(SACRAMENTO, Calif.) — Researchers at the UC Davis Cancer Center have discovered a way of sensitizing muscle-invasive bladder cancer cells so that they succumb to the toxic effects of chemotherapy. The finding adds to mounting evidence that tiny strands of RNA — called microRNA — play key roles in some of the deadliest types of cancer.
In the current study, published online June 28 in International Journal of Cancer, researchers boosted the production of a microRNA found in bladder cancer cell lines — encoded for by the gene miR-34a — and found that this resulted in more of the cells being killed by cisplatin, a chemotherapy drug used to treat many types of cancer.
“When we took the bladder cancer cell lines and activated miR-34a, they were more responsive to chemotherapy,” said Ralph deVere White, UC Davis Cancer Center director and professor of urology.
The study establishes, for the first time, a link between sensitivity of bladder cancer cells to chemotherapy and the expression of miR-34a. It suggests that miR-34a may be used as a predictor of response to chemotherapy, as well as a target for new drugs.
Currently, about 50 percent of patients with advanced bladder cancer will survive five years after diagnosis. Although clinical trials have demonstrated that chemotherapy before surgery can improve survival rates, it is rarely used because fewer than 50 percent of patients will respond favorably. Without knowing which patients will improve as a result of chemotherapy, physicians are generally reluctant to use a treatment that can cause their patients to suffer significant side effects.
“So, now we have to prove that it works to predict chemotherapy response in patients,” deVere White said. To that end, UC Davis has entered into a partnership with Israel-based Rosetta Genomics to develop a microRNA profile for muscle-invasive bladder cancer that may be used to predict response to chemotherapy.
As part of the current study, deVere White and his colleagues studied 27 patients and found that many who expressed lower levels of miR-34a subsequently did not respond to the combined chemotherapy-surgery treatment. Because the finding was not statistically significant, however, further work in this area is needed.
The team also studied tumor samples taken from eight of the patients who did not respond to chemotherapy. They compared the expression of miR-34a before and after chemotherapy.
“We wanted to see, if you looked at the patient’s tissue before chemotherapy, were there differentially expressed microRNAs in the patients who responded to the drugs versus those that didn’t respond,” deVere White explained.
The team found that expression of miR-34a increased after treatment in only two of the eight cases, suggesting that gene expression levels remained low during treatment and confirming the link between low gene expression and failure to respond to treatment.
“The combined data indicate that the elevation of miR-34a expression levels prior to chemotherapy would be of benefit to muscle-invasive bladder cancer patients, particularly in a setting of low mi-R-34a expression,” the authors write.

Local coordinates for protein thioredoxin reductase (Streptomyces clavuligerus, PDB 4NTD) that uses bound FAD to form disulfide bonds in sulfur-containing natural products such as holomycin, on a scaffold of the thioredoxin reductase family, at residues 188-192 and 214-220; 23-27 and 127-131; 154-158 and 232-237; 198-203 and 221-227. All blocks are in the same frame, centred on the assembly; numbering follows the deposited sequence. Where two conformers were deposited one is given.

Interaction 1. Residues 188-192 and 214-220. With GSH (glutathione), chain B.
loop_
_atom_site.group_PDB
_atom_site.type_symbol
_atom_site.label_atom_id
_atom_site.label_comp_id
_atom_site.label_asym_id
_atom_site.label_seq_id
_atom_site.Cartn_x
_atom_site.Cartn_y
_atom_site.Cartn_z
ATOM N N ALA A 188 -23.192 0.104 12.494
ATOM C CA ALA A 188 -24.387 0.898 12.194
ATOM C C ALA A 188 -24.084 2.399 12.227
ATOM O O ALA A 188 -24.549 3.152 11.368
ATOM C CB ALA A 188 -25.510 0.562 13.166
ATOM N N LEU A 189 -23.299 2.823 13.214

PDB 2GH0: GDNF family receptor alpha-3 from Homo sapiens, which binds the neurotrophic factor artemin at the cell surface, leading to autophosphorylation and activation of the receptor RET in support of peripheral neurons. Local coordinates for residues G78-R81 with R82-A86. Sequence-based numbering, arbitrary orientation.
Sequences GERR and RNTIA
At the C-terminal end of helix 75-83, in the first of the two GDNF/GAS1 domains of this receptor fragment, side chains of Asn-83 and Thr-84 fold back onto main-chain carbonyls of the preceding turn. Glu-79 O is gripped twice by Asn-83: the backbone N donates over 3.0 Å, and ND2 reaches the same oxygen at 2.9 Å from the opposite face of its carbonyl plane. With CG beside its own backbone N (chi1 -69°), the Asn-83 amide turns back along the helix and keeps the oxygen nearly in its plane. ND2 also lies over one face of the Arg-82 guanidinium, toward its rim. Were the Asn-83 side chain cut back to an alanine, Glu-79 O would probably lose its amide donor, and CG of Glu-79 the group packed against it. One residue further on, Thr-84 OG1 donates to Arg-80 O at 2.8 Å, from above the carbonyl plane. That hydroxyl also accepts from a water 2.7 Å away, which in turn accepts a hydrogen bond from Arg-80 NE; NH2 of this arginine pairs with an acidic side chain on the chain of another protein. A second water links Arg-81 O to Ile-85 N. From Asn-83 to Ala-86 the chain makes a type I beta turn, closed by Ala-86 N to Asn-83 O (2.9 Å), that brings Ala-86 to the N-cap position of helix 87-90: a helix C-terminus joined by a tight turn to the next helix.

Since their discovery in 1993, microRNAs have been found to be involved in a number of types of cancer, heart disease and diseases of the nervous system. In 2007, deVere White was part of a team that identified miR-125b, a gene that encodes for a microRNA that jump starts prostate cancer cell growth midway through the disease process, eventually causing it to become fatal.
The microRNA studied here was also recently found to play a role in medulloblastoma, an aggressive type of brain cancer. MicroRNAs, which are usually 22 to 33 nucleotides in length, are known as post-transcriptional regulators. That means they work by turning genes on or off during the part of the protein synthesis process that involves making a strand of RNA from a DNA template. The human genome encodes for an estimated 1,000 microRNAs.
According to the authors, future studies involving miR-34a will focus on testing its ability to increase sensitivity to chemotherapy and analysis of miR-34a expression in patients with muscle-invasive bladder cancer. With the currently low chemotherapy success rate and poor five-year survival rate for patients with this disease, “such studies are clearly warranted,” the authors write.
“If we can prove what is causing chemotherapy resistance in patients with muscle-invasive bladder cancer, American ingenuity will come up with ways to overcome it,” predicted deVere White.
Additional authors of the study included Ruth Vinall, Alexandra Z. Ripoll, Sisi Wang and Chong-xian Pan; all with UC Davis at the time of the study.
About UC Davis Cancer Center
UC Davis Cancer Center is the only National Cancer Institute-designated center serving the Central Valley and inland Northern California, a region of more than 6 million people. Its top specialists provide compassionate, comprehensive care for more than 9,000 adults and children every year, and offer patients access to more than 150 clinical trials at any given time. Its innovative research program includes more than 280 scientists at UC Davis and Lawrence Livermore National Laboratory. The unique partnership, the first between a major cancer center and national laboratory, has resulted in the discovery of new tools to diagnose and treat cancer. Through the Cancer Care Network, UC Davis is collaborating with a number of hospitals and clinical centers throughout Northern California to offer the latest cancer-care services. For more information, visit cancer.ucdavis.edu.